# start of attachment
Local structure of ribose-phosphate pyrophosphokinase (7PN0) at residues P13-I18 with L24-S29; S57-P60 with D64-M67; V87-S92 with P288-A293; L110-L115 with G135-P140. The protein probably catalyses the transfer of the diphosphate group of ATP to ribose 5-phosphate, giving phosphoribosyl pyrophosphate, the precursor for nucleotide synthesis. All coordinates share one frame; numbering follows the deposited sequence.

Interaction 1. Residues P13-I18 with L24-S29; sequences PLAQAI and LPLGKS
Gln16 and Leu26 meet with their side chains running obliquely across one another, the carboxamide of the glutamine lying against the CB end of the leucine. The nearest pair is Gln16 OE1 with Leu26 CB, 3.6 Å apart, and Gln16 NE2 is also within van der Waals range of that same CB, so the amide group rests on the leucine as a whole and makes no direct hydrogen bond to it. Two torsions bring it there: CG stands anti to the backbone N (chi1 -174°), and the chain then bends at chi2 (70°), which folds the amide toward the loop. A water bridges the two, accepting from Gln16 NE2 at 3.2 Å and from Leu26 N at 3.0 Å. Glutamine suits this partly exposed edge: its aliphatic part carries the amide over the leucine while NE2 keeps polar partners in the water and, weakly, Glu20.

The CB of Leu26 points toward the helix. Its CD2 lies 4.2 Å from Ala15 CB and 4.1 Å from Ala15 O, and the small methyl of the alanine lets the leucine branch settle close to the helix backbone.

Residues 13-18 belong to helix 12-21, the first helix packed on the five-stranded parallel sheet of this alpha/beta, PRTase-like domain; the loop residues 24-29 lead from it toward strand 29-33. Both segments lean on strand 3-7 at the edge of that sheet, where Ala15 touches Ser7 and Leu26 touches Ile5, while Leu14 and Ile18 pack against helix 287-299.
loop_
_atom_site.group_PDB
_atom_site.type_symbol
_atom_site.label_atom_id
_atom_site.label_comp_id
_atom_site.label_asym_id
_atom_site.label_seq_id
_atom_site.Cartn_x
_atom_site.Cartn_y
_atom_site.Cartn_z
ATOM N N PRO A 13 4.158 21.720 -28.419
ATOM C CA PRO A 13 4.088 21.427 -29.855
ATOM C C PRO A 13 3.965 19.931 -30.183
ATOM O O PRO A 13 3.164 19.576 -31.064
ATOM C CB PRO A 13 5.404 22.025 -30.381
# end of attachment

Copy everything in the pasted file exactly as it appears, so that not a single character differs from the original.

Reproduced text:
Local structure of ribose-phosphate pyrophosphokinase (7PN0) at residues P13-I18 with L24-S29; S57-P60 with D64-M67; V87-S92 with P288-A293; L110-L115 with G135-P140. The protein probably catalyses the transfer of the diphosphate group of ATP to ribose 5-phosphate, giving phosphoribosyl pyrophosphate, the precursor for nucleotide synthesis. All coordinates share one frame; numbering follows the deposited sequence.

Interaction 1. Residues P13-I18 with L24-S29; sequences PLAQAI and LPLGKS
Gln16 and Leu26 meet with their side chains running obliquely across one another, the carboxamide of the glutamine lying against the CB end of the leucine. The nearest pair is Gln16 OE1 with Leu26 CB, 3.6 Å apart, and Gln16 NE2 is also within van der Waals range of that same CB, so the amide group rests on the leucine as a whole and makes no direct hydrogen bond to it. Two torsions bring it there: CG stands anti to the backbone N (chi1 -174°), and the chain then bends at chi2 (70°), which folds the amide toward the loop. A water bridges the two, accepting from Gln16 NE2 at 3.2 Å and from Leu26 N at 3.0 Å. Glutamine suits this partly exposed edge: its aliphatic part carries the amide over the leucine while NE2 keeps polar partners in the water and, weakly, Glu20.

The CB of Leu26 points toward the helix. Its CD2 lies 4.2 Å from Ala15 CB and 4.1 Å from Ala15 O, and the small methyl of the alanine lets the leucine branch settle close to the helix backbone.

Residues 13-18 belong to helix 12-21, the first helix packed on the five-stranded parallel sheet of this alpha/beta, PRTase-like domain; the loop residues 24-29 lead from it toward strand 29-33. Both segments lean on strand 3-7 at the edge of that sheet, where Ala15 touches Ser7 and Leu26 touches Ile5, while Leu14 and Ile18 pack against helix 287-299.
loop_
_atom_site.group_PDB
_atom_site.type_symbol
_atom_site.label_atom_id
_atom_site.label_comp_id
_atom_site.label_asym_id
_atom_site.label_seq_id
_atom_site.Cartn_x
_atom_site.Cartn_y
_atom_site.Cartn_z
ATOM N N PRO A 13 4.158 21.720 -28.419
ATOM C CA PRO A 13 4.088 21.427 -29.855
ATOM C C PRO A 13 3.965 19.931 -30.183
ATOM O O PRO A 13 3.164 19.576 -31.064
ATOM C CB PRO A 13 5.404 22.025 -30.381